Home >> October 2018 Edition >> Command Center: Rear Admiral Richard A. Correll
Command Center: Rear Admiral Richard A. Correll
J5 Director, Plans and Policy, U.S. Strategic Command


Rear Admiral Rich Correll graduated from Rose Hulman Institute of Technology in 1986 with a Bachelor of Science in Chemical Engineering. He also holds a master’s degree in international strategic studies from the Fletcher School of Law and Diplomacy.

His command assignments include the USS Topeka (SSN 754); Submarine Squadron (SUBRON) 11 in San Diego; and Submarine Group 7 in Yokosuka, Japan. He also served at sea on the USS Henry M. Jackson (SSBN 730), USS Hyman G. Rickover (SSN 709) and USS Buffalo (SSN 715).

His staff assignments include duty at the U.S. Fleet Forces Command as the director of Joint and Maritime Operations (N3), Strategic Systems Programs Headquarters, Naval Personnel Command, Naval Reactors Headquarters in the “Line Locker” and an assignment on the staff of the Office of the Secretary of Defense as the military assistant to the deputy under secretary of defense for strategy plans and forces and military assistant for the under secretary of defense for policy.

In July 2018, he assumed his current duties as the Director, Plans and Policy, United States Strategic Command. He is responsible for the development and implementation of national security policy and guidance, military strategy and guidance, space and weapons employment policy and concepts and joint doctrine as they apply to the execution of the command’s global mission.

Correll served on U.S. Navy teams that have been awarded the Naval Unit Commendation, the Meritorious Unit Commendation and the Battle Efficiency E Awards.

Admiral, would you please outline your current duties as the Director of Plans and Policy for USSTRATCOM?

Admiral Correll
I am responsible for the development and implementation of national security policy and guidance, military strategy and guidance, space and weapons employment policy and concepts and joint doctrine as they apply to the execution of U.S. Strategic Command’s global mission.

We have a team of dedicated Soldiers, Sailors, Airmen, Marines, and Civilian professionals that accomplish our mission.

Admiral, what do you see as crucial elements and technologies that need to be implemented to improve space-flight safety?

Admiral Correll
First and foremost, spaceflight safety is a global challenge and it is in everyone’s best interest to continue encouraging safe and responsible behavior in space while emphasizing the need for international transparency and Space Situational Awareness (SSA) data sharing.

There are a number of efforts underway that are critical to improve space-flight safety. As increased satellite operations make lower Earth orbits (LEO) more congested, the United States will seek to develop a set of standardized techniques for mitigating the collision risk of increasingly congested orbits, particularly for large constellations.

Additionally, orbital debris poses a growing threat to military, commercial, and civil space operations. Debris mitigation guidelines, standards, and policies must be revised periodically, enforced domestically, and adopted internationally to mitigate the operational impacts of orbital debris.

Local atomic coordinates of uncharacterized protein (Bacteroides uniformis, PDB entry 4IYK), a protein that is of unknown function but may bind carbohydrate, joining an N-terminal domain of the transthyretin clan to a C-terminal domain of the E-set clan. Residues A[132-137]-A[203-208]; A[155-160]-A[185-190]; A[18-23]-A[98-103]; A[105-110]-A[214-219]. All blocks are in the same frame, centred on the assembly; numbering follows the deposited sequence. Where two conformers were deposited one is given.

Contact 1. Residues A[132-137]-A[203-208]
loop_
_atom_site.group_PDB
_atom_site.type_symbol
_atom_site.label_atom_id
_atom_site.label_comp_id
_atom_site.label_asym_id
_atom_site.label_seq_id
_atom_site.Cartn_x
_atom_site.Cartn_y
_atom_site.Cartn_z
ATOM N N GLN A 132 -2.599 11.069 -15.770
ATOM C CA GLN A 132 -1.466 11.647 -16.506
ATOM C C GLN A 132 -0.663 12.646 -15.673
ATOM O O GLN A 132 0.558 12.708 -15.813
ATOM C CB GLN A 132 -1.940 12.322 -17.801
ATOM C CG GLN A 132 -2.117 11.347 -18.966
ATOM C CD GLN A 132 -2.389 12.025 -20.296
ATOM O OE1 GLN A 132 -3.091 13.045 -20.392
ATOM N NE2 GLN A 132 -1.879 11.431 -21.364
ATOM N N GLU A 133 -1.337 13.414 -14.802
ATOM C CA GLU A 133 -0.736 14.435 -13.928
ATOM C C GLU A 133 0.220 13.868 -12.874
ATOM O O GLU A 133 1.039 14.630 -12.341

What object sizes can be recognized by the Space Surveillance Network (SSN)? How are threats to spacecraft (military and commercial) determined and how does USSTRATCOM inform satellite operators of these potential encounters with space debris? What guidelines determine when to alert operators to engage in evasive actions?

Admiral Correll
The United States’ Space Surveillance Network (SSN), using a combination of terrestrial and space-based radars and optical telescopes, can detect objects 10x10x10 cm., or about the size of a softball.

USSTRATCOM’s Combined Space Operations Center (CSpOC) at Vandenberg Air Force Base, California, constantly monitors tens of thousands of objects in Earth orbit, predicts their future orbits and compares them against all objects in their database. The CSpOC compares the predicted orbital characteristics of all space objects to determine if two objects are going to closely approach each other using a process known as conjunction assessment (CA).

CSpOC conducts CAs during the launch, on orbit, and end-of-life phases for all satellites and other orbiting objects. When CSpOC identifies a possible conjunction, CSpoC will send a notification to the satellite owner/operator warning them of the potential hazard. It is then up to the satellite owner/operator whether or not to maneuver their satellite.

How will policies driven by your organization address such a growing number of smallsats and reduce concerns of collisions? Will additional personnel be required to decipher the ever-increasing influx of data from the Space Surveillance Network in order to produce reliable collision alerts?

Admiral Correll
Consistent with the principles as stated in U.S. Space Policy Directive-3 (SPD-3), the overarching goal is for the United States to continue to lead the world in creating the conditions for a safe, stable, and operationally sustainable space environment.

Toward this end, SPD-3 establishes nine goals to meet the Space Traffic Management (STM)-related challenges of the future environment: